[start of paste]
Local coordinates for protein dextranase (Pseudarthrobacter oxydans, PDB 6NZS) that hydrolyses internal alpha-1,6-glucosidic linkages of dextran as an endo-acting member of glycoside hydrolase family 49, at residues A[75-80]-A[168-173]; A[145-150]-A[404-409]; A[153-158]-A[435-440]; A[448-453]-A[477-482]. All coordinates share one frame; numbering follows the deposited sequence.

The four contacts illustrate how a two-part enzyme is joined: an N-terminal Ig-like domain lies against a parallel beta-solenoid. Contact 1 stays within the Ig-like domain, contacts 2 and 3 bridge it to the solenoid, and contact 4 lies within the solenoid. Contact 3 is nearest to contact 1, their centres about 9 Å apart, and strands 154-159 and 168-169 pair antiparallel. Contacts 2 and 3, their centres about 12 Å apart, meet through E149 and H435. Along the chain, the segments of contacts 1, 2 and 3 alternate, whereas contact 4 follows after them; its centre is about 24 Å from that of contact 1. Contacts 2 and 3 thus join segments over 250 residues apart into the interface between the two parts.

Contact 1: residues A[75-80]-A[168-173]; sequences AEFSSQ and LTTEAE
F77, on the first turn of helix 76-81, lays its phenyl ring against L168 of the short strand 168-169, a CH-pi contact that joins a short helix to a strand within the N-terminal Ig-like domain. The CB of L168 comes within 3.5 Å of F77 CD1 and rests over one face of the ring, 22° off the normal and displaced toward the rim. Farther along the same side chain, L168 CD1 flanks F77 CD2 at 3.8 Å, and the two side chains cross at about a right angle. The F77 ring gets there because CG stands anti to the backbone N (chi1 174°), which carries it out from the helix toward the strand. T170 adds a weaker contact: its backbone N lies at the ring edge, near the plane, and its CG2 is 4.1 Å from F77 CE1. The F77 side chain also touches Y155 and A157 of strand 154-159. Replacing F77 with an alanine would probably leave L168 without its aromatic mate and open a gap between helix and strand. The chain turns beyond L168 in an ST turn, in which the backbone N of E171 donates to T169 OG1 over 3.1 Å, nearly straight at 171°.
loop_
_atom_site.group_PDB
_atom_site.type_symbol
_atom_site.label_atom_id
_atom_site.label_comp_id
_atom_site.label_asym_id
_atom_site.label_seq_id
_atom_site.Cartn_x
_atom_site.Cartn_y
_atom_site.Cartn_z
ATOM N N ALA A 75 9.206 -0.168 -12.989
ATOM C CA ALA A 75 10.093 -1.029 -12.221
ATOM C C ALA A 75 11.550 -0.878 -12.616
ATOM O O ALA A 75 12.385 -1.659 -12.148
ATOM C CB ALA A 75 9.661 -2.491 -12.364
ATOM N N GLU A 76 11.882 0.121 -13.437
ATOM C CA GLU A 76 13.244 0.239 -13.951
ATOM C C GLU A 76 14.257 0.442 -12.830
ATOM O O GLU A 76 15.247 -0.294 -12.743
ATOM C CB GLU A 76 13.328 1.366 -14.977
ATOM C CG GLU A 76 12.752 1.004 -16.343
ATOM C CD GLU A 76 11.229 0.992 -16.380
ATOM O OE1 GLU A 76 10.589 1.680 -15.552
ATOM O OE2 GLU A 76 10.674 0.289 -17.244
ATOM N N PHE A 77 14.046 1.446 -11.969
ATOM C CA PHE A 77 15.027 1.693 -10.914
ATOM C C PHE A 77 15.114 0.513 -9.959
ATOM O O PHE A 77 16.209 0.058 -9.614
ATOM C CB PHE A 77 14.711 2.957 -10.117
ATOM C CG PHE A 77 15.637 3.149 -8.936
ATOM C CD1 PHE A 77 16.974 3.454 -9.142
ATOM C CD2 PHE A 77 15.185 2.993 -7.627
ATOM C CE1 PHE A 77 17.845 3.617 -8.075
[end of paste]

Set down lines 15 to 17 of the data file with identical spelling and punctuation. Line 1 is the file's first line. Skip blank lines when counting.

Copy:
ATOM N N ALA A 75 9.206 -0.168 -12.989
ATOM C CA ALA A 75 10.093 -1.029 -12.221
ATOM C C ALA A 75 11.550 -0.878 -12.616